Lawmaker Wants to Hold Parents Accountable for Their Child’s Bullying — with a $750 Fine

Editor’s Note: Babble participates in affiliate commission programs, including with Amazon, which means that we receive a share of revenue from purchases you make from the links on this page.

Sad teen with a phone in her bedroom
Image source: Thinkstock

You’d have to live under a rock to ignore the impact bullying has on our country’s youth. Teen suicide rates are at an all-time high. School shootings are a part of the regular conversation. And when tragedy strikes, bullying is often part of the reason. And to twist the knife even more, today’s kids are hit from all sides — social isolation in school, outward bullying in front of peers, and cyberbullying that continues well into the night. There is no break when your classmates have chosen you as the target.

School administrators know this is an issue. Parents know this is an issue. But too often adults get caught up in the blame game, while a child, broken in spirit, barely hangs on. Well, Pennsylvania State Representative Frank Burns aims to change that. The Washington Post reports that Burns “plans to propose legislation that would require parents to pay up to $750 if their child is a habitual bully and require school officials to notify parents each time their child bullies another student.”

And as a parent and a former teacher, I say SLOW CLAP.

Too often, parents get caught up in refusing to see the truth. I’ve even done it myself upon hearing my child did something that I didn’t think he would do. Our gut reaction is to deny it, right? How could he? Not my kid! It makes us feel like we’ve failed as parents when our kids mess up. But the truth is, it’s on us to raise good humans. And if our kids are being unkind, it is OUR job to address it.

Should teachers and administrators get involved, too? Absolutely.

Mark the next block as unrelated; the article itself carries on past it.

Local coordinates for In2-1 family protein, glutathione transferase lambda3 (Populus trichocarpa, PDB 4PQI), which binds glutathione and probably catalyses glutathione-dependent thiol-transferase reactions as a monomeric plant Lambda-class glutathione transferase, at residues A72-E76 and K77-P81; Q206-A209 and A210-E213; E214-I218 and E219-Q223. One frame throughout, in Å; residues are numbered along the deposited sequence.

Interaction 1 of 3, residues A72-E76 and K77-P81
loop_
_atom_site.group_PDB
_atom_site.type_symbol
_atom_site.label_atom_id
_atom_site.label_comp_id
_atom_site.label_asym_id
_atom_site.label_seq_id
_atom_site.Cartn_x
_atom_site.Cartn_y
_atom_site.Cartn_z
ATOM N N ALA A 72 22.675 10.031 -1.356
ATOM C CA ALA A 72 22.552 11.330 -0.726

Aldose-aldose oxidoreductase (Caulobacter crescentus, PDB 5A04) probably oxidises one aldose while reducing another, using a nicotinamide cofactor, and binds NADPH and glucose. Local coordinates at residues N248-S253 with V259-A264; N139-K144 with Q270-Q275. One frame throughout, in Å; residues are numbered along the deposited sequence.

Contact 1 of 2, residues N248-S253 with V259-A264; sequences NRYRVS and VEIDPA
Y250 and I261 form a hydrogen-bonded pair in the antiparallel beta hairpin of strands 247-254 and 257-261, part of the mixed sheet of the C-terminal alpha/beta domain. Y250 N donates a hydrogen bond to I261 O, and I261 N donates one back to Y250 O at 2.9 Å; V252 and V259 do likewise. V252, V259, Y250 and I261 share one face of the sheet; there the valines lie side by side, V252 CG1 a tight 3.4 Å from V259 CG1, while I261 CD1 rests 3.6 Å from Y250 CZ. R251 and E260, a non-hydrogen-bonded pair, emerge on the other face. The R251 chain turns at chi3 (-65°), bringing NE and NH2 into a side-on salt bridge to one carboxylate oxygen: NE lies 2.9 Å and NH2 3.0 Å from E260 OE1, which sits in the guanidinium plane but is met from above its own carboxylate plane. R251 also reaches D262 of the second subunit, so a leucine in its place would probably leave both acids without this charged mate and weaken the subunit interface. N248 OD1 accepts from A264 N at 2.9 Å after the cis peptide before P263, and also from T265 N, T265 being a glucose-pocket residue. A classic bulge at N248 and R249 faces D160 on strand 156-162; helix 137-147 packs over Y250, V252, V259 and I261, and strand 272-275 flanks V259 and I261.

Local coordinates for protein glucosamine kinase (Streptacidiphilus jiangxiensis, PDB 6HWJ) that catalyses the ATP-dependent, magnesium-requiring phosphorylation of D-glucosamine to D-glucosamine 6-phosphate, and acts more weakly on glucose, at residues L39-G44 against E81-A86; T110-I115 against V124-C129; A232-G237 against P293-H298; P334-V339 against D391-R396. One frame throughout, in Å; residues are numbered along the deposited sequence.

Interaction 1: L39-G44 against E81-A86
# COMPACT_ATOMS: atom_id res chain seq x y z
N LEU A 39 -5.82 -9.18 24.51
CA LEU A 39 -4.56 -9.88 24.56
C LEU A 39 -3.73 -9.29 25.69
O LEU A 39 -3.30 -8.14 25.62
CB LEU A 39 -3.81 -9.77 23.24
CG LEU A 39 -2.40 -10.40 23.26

In her book Dear Bully, author Megan Kelley Hall wrote:

“School administrators can’t say [bullying is] up to the parents. Parents can’t say it’s up to the teachers. Teachers can’t say it’s not their job. And kids can’t say, ‘I was too afraid to tell.’ Every single one of us has to play our role if we’re serious about putting an end to the madness. We are all responsible. We must be.”

Hall is right; we each have to do our part. None of us gets a free pass on this.

Burns’s proposed bill doesn’t intend to penalize parents upon first offense. An initial infraction would likely be handled by a ramification outlined in the school handbook, such as an apology, missed recess, or detention. Only a habitual offender would cause a fine to be sent home to Mom and Dad.

And frankly, if a child is proven to be a recurring bully, the government should take action, because clearly, the parents are not.

If my kids are said to be participating in unkind behavior toward others, I will address it immediately and it will stop. If it doesn’t, that means I am not doing my job.

According to The Washington Post, Burns’s proposal suggests that after a second incident of bullying, parents would have to take parenting classes. If a child continues bullying thereafter, “a judge will determine whether there’s enough evidence to fine the parents and issue a court order forcing them to pay $500.” If the bullying behavior still continues, parents will face a $750 fine, because as Burns says, “Parental accountability is a big factor in bullying.”

The other great part of this bill is that it addresses the most common form of bullying these days— cyberbullying. Stopbullying.gov says that cyberbullying is incredibly harmful and damaging, as it is persistent, permanent, and hard to notice. Therefore, it is crucial that any legislation regarding bullying specifically include the dangers present in our 21st century online world.

As revolutionary as Burns’s proposal sounds, The Washington Post reports that the concept isn’t new. The ability to fine and/or sue parent of bullies has already been in place in parts of New York and Wisconsin. And if this bill passes, Pennsylvania will be added to the list.

We simply cannot put the onus of bullying on teacher and administrators alone. The correlation between bullying and suicide is real. We have to work together — all of us — to save our kids.

h/t: The Washington Post

More On
Article Posted 2 years Ago

Videos You May Like